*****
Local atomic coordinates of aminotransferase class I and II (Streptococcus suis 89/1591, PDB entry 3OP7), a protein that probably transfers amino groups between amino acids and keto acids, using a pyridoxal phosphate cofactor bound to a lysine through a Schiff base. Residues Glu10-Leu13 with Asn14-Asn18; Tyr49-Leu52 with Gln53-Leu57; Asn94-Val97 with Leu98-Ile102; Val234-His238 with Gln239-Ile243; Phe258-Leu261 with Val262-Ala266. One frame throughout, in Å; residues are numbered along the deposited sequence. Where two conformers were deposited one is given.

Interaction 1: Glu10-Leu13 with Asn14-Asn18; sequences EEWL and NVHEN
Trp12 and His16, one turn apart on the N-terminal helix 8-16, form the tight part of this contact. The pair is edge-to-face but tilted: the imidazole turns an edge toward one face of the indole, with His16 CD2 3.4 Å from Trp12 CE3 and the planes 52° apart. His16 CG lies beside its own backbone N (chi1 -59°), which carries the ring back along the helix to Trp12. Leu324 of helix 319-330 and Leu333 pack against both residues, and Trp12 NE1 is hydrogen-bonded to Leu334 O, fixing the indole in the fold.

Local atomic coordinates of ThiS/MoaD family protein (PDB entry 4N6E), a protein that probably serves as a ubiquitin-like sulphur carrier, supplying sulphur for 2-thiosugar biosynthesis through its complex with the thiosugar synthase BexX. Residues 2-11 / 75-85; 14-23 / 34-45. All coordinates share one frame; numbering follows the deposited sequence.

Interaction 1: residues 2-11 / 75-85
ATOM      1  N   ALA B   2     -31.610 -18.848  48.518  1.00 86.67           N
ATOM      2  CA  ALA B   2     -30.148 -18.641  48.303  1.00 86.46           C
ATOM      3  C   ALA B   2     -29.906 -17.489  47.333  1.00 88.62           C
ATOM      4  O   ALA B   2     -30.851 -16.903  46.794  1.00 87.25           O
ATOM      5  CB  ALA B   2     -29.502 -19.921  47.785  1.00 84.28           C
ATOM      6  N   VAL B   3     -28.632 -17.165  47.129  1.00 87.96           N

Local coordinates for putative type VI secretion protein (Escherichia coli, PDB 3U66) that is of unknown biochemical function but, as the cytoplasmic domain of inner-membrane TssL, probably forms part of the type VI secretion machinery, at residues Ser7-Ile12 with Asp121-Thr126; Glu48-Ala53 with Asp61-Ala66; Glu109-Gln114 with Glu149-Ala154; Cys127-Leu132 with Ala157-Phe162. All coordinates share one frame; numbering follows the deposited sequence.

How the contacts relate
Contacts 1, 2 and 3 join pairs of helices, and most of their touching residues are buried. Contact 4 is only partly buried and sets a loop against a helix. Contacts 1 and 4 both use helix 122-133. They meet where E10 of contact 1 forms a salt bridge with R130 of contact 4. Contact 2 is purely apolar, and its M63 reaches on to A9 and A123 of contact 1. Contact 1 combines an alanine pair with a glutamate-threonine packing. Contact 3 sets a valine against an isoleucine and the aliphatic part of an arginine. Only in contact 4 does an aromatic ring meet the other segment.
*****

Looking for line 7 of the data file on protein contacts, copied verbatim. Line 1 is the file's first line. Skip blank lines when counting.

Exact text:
ATOM      2  CA  ALA B   2     -30.148 -18.641  48.303  1.00 86.46           C